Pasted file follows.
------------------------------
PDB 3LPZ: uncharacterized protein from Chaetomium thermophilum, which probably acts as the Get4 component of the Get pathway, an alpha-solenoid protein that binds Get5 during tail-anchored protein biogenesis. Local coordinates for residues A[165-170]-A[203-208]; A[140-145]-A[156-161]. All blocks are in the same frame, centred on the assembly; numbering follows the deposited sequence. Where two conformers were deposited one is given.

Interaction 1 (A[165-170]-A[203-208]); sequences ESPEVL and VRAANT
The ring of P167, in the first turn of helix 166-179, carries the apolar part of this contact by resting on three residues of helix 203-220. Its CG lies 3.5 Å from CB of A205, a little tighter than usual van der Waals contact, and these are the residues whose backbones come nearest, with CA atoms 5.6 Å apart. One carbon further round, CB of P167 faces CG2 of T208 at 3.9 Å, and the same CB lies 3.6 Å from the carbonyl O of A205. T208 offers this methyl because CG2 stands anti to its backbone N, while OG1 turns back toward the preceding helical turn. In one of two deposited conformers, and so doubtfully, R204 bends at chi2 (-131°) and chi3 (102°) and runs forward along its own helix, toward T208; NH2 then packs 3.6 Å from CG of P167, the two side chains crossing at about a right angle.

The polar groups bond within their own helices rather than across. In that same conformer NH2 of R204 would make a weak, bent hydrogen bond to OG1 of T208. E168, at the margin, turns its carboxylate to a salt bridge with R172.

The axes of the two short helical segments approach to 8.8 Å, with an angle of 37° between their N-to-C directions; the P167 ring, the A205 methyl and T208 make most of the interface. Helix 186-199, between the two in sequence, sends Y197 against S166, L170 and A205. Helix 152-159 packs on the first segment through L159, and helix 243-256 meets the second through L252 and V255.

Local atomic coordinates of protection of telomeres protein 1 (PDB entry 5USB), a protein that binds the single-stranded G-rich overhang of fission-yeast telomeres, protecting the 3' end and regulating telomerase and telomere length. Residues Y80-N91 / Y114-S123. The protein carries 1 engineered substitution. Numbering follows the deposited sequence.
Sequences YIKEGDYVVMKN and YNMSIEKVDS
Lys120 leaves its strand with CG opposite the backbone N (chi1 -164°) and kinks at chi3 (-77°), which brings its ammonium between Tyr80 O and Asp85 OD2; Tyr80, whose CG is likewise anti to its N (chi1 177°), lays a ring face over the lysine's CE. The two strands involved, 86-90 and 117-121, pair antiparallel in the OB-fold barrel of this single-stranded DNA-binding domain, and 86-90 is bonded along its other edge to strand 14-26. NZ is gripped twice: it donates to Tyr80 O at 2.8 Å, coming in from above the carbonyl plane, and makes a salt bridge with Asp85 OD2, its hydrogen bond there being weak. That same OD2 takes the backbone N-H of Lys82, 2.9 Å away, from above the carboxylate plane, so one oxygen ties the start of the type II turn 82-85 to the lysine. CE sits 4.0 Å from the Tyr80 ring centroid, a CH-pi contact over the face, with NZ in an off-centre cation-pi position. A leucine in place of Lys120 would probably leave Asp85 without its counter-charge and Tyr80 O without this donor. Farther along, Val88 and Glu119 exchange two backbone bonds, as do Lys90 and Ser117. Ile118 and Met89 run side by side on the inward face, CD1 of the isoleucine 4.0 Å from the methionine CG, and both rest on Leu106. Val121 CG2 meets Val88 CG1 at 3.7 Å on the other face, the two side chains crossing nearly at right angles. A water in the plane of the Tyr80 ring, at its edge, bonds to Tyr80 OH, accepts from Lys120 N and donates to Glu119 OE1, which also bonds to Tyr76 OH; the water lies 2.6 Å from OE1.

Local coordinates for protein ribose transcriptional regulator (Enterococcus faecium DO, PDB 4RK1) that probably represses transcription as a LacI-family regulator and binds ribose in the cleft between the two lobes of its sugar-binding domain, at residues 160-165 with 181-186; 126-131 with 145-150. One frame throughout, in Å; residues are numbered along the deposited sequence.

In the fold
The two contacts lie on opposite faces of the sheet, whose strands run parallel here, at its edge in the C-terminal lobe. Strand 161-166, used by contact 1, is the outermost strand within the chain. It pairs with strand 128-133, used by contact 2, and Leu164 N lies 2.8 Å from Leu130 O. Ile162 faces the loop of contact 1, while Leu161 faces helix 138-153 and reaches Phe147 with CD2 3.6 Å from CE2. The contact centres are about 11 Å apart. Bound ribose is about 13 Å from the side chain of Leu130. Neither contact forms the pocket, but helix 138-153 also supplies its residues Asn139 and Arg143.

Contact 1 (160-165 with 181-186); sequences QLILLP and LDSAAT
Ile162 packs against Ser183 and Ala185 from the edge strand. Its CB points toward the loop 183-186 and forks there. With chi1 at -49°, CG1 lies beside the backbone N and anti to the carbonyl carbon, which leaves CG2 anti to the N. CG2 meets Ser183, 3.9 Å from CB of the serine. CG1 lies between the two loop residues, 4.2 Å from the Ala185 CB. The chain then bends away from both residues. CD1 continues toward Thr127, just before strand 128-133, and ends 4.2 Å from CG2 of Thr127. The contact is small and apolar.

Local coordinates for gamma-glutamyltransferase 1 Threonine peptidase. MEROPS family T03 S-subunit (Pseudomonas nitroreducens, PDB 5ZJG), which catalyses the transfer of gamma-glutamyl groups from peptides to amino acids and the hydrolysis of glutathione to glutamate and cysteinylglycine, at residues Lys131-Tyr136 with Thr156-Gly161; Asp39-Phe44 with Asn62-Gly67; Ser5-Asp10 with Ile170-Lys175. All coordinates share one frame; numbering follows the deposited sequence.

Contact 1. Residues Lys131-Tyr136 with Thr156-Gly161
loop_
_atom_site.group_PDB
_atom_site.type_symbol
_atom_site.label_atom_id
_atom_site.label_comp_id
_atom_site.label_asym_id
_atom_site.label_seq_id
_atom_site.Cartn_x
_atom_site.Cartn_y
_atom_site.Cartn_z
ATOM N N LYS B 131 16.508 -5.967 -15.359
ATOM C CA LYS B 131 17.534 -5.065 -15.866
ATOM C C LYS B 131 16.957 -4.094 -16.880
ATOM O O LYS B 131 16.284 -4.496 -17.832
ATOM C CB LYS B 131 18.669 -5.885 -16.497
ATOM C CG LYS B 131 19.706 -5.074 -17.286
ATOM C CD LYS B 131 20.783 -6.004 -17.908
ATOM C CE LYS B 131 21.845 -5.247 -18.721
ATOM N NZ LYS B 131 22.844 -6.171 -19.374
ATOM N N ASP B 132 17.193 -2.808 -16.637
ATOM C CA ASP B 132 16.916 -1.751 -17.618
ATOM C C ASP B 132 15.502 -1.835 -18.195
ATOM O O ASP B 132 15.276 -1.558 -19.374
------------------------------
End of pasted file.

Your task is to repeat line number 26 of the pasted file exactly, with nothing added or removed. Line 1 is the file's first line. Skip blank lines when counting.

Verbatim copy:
ATOM N N LYS B 131 16.508 -5.967 -15.359